Is This The Future of Personalised Number Plates
Drivers in Dubai may soon be using digital number plates under new plans.
In a trial starting next month, vehicles will be fitted with smart plates with digital screens, GPS and transmitters.
The new plates will be able to inform emergency services if a driver has an accident.
Dubai has recently spearheaded a number of new transport initiatives as it seeks to become an international technology hub.
What are the advantages of the plates?
According to Sultan Abdullah al-Marzouqi, the head of the Vehicle Licensing Department at Dubai's Roads and Transport Authority (RTA), the plates will make life easier for drivers in Dubai.
As well as contacting the police and ambulance services if the vehicle is involved in a collision, the technology allows real-time communication with other drivers about traffic conditions or any accidents ahead.
The number plates can also change to display an alert if the vehicle or digital plate is stolen.
Payment for fines, parking fees or renewing registration plates will be automatically deducted from users' accounts. Number plates can also be changed using the RTA's app or website.
What is being tested?
According to Sultan Abdullah, the trial will work out any potential technological glitches caused by Dubai's desert climate.
It is not clear how much the plates will cost, with Sultan Abdullah saying that the final cost of the project will only be known after the trial ends in November.
However, the technology allows the transport authorities to track drivers, raising potential issues surrounding privacy and information security.
Dubai is continuing its drive to become one of the most advanced cities in the world when it comes to transportation.
As well as pioneering the use of taxi drones, the metropolis is also looking at extending communications technology in standard cars.
Under new plans, digital licence plates could be fitted to cars in order to automatically inform the emergency services in case of an accident.
The plates would be connected to GPS transmitters inside the car and inform not only emergency services and the police in the event of an accident, but also other road users to warn them of traffic disruption.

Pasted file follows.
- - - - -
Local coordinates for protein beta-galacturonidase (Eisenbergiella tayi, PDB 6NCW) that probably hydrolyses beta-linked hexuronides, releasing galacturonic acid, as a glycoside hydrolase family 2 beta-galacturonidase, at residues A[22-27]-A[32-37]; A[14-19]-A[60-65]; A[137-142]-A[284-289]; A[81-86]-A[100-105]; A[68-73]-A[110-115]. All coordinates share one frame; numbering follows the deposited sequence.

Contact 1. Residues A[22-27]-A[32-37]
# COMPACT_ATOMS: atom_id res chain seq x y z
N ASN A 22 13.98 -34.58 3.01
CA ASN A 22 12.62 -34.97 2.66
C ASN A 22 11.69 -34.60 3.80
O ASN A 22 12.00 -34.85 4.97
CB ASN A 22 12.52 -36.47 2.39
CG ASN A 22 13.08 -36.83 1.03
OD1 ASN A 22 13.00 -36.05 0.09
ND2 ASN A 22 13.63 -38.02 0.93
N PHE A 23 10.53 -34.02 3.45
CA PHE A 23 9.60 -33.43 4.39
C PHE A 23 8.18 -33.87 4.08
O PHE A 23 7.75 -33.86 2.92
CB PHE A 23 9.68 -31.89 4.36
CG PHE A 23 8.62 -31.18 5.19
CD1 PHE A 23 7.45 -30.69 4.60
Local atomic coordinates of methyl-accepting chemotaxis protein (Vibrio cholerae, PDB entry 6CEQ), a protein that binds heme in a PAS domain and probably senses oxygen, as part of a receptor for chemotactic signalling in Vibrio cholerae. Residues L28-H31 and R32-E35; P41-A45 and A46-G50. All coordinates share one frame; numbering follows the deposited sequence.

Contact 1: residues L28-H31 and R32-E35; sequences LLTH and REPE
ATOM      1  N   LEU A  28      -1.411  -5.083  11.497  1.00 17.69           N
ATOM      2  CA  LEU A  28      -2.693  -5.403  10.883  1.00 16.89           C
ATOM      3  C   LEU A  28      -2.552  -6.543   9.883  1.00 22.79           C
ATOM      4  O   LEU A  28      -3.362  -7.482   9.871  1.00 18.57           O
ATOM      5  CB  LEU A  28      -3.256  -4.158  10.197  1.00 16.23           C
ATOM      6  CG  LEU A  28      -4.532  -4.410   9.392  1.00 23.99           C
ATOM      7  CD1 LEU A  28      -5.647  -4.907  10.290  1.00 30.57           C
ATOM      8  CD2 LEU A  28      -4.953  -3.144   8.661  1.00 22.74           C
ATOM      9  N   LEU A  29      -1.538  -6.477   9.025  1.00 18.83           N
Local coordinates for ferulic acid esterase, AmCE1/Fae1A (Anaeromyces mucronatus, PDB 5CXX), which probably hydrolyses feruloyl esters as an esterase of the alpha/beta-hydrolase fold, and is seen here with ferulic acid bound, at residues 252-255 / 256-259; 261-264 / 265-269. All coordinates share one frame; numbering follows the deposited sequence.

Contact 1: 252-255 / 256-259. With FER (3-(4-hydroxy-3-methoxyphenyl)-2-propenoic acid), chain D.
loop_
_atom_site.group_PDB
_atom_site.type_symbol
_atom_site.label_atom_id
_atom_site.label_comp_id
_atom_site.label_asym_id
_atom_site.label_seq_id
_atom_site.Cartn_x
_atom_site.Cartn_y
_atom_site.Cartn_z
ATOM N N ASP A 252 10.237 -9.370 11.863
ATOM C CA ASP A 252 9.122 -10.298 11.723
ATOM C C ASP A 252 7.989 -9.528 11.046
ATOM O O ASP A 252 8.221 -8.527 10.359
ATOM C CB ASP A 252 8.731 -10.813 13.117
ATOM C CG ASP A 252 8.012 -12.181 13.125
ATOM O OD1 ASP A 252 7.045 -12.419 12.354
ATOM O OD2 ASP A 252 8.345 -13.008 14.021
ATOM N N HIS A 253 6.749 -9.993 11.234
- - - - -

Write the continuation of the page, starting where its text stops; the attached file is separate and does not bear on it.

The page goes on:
Sultan Abdullah al-Marzouqi, the head of the Vehicle Licensing Department at Dubai's Roads and Transport Authority (RTA), said that the plates will make life easier for drivers in Dubai.
Automatic parking fine payment
The digital number plates would be synced up to a user's account so that any outstanding parking fees, road fines or licence plate renewals would be automatically deducted.
The plates could also change to display a special alert or some other form of warning if they're stolen.
It's not clear how much the plates will cost, but according to Sultan Abdullah, they are currently being tested. The trial is set to run until November and will find out how the technology works with Dubai's desert climate.
Naturally, there are some privacy concerns as the plates could possibly be used by the authorities to track drivers.
How close a series of letters or numbers are to a real name of word: if the match quality is high (and the numbers and letters are very convincing in making a popular word), the value of the registration plate will be higher. This means that a match like 5IMON, for the name Simon, will be worth a lot more than a more obscure set of letters and numbers that are not as convincing a match, such as S17 MMM for the name Sam.
The style of the plate: this means establishing if it is a new-style plate, an older-style format or if it is dateless or Irish, for instance. Other options are that it is a prefix-style plate or a suffix-style plate. New-style number plates, which have been produced since 2001, tend to be the least valuable because they are a bit less appealing to some collectors, plus the rule about not having plates that are newer than your car can also come into play, putting people off from buying a newer-style plate for their older car. Prefix-style number plates, which were in production between 1983 and 2001 can be more popular as more vehicles are entitled to have those licence numbers, and they may have fewer characters in total. Suffix-style plates, issued from 1963 to 1983 are relatively rare, which means they can attract higher prices than prefix-style plates and newer designs. Dateless number plates, also known as cherished number plates, were produced between 1903 and 1963 and are nearly always the most valuable number plate configurations; they have fewer digits and their dateless nature means that people can hide the age of their car. Irish number plates are similar to dateless number plates, especially because they don’t have a year identifier. They also tend to be cheaper than other types of vehicle registration plates.
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